Monday, January 02, 2012

Shopping: Who's in charge?

There are two schools of shopping...

Style #1 - the self-chosen few

After careful consideration, shopper #1 decides that she needs two new tops - either blouses, sweaters or tee shirts.  Her carefully curated and deliberated distilled wardrobe is based on two "crazy eights" of black and gray, so her ideal purchases will be patterns which include both gray and black.  This will enable her to create outfits with (for example) black pants and a gray cardigan, or a gray skirt and black blazer.

She considers what patterns she likes.
She considers what fabrics and cuts she prefers.
She reviews her budget.

Then, and ONLY THEN, does she venture into the shopping realm. (be it the mall, the catalogs, or the internet).  She focuses on what she wants.  She's demanding.  She's picky.  It's HER money...

And this is what she finds...

An A.L.C. tee shirt, and a Burberry blouse.  She has the cash to pay for both of them, and has in mind at least 10 different ways to wear each of them.  

Her wardrobe is in her control.
Her budget is in her control.
Her image is in her control.

Style #2 - the vast majority

For lack of anything better to do, (like read, work out, go to a museum, go for a walk, etc.) she goes to the mall.  (this could also be on the internet)

Nothing that she has particularly in mind...

Wanders into a store.  Spies a sale rack.  Starts browsing.  Find something that catches her eye...

You know how this story ends.  This shopper is completely at the store's mercy.  This is the person who is always in debt, always dresses in a sort of unfocused way, and has WAAAAY too many clothes.

Control is elegant.


  1. This is such a clear and concise explanation between the two. Thank you for posting this.

  2. I'm working on moving from #2 to #1 - I definitely need LOTS of practice.

    Especially in not buying anything.


  3. I find controlled shopping all very well in theory, but say I decide I need a medium blue shirt in a firm cotton fabric with a collar, I have no idea where to find it in the real world, or even on line. I could spend hours wandering through stores or on-line web sites and never find the thing I had pictured in my head. I just get frustrated and end up with something else or nothing at all!

    If I just do 'hit and miss' especially at a consignment store at least I'm not paying full price for a compromise garment.

  4. I am getting better at this...I think:-) Vivienne, I read in one of your posts that you like your thierry rabotin shoes. My question is the sizing. When I go online some say 38 is a size 8 and some say a size 7. In your experience which is closer?

    1. I wear 8's, and I get 38's from Thierry. It's worked well for me, but be sure to buy from someone like Hanig's that will allow returns!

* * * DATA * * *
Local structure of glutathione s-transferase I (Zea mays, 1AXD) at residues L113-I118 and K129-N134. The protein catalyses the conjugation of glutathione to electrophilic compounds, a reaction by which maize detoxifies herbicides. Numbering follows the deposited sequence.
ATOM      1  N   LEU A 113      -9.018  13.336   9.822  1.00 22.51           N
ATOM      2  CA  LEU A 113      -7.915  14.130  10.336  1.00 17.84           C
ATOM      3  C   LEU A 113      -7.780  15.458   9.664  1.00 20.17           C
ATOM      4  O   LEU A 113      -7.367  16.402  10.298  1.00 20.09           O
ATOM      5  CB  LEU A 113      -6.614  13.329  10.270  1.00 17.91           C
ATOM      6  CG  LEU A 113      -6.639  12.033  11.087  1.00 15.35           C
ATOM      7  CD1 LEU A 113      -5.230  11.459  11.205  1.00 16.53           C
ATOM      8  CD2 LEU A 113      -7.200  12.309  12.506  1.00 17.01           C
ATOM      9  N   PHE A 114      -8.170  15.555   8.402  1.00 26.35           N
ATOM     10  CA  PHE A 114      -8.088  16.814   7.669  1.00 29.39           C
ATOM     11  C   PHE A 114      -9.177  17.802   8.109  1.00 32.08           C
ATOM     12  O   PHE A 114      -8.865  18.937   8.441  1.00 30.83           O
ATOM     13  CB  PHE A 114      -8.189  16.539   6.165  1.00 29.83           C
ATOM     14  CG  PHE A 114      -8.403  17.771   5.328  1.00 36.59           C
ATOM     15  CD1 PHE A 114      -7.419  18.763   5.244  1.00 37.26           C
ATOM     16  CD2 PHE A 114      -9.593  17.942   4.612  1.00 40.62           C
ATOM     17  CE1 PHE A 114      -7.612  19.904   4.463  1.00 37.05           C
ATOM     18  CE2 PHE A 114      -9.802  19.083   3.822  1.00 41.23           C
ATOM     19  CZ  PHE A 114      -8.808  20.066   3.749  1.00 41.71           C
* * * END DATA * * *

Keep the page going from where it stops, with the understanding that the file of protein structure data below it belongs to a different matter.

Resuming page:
5. Beautiful post. "Control is elegant." That says it all, especially against your description of the unfocused look of most people. What a great inspiration to kick up the intentionality when shopping.

    The only worthy exception I can think of to the perfect control of shopper 1 is that when you know yourself, your wardrobe, your signature colors, your flattering silhouettes, style personality,and your needs very well you can take advantage of serendipity wisely.

    If you know that someday you're going to own the perfect black leather pencil skirt, when the time and price are right, one day the heavens may part and it will appear, even though you weren't shopping for it.

    Of you may run into something surprising, not even on your someday-maybe list, but because you know yourself and your wardrobe so well you realize with certainty that this surprising something would elevate your wardrobe wonderfully, and you can go for it. (This isn't the same as just collecting more items that "go" with your wardrobe. That party could go on forever, to the detriment of the wardrobe and pocketbook.)

    Vivienne, you are always such an inspiration.

    P.S., I would suggest, on the example of the elusive perfect blue shirt, that for most wardrobes the answer would be shift from frustration to patience. When the perfect blue shirt doesn't appear, don't buy anything until the blue shirt comes around--possibly seasons later.

    It may be necessary to plan an alternate to the blue shirt if it's a real wardrobe need--you don't have enough shirts to wear or need a top that will specifically pull together some of your other basics, say. so you switch the blue shirt requirement to a blue sweater, or a grey shirt, or whatever, something that would serve the same purpose just as beautifully.

    in the last year I've really been working on making my wardrobe about no compromises, no matter how good the deal was on the compromise. I've still made a couple of mistakes, and quickly culled them from my wardrobe. But I'm happier with my higher standards, and I'm learning more patience about what I bring into my wardrobe and my life. It's very satisfying, and I want to get even better at it, because I still have too much stuff!!

  6. I love this. For most of my life, I was Shopper #2. I've been Shopper #1 for about four years now, and I couldn't be happier, have more "things" to wear, and be able to purchase high-end, high-quality items when I do venture out.

    This post, and your previous ones, motivates me to continue my own shopping fast (I'm 25 days into a 100 day stretch). Your mind really is free to do what you're meant to do as a human being, which isn't shopping, and you are able to wear the pile of clothes you already have in your closet.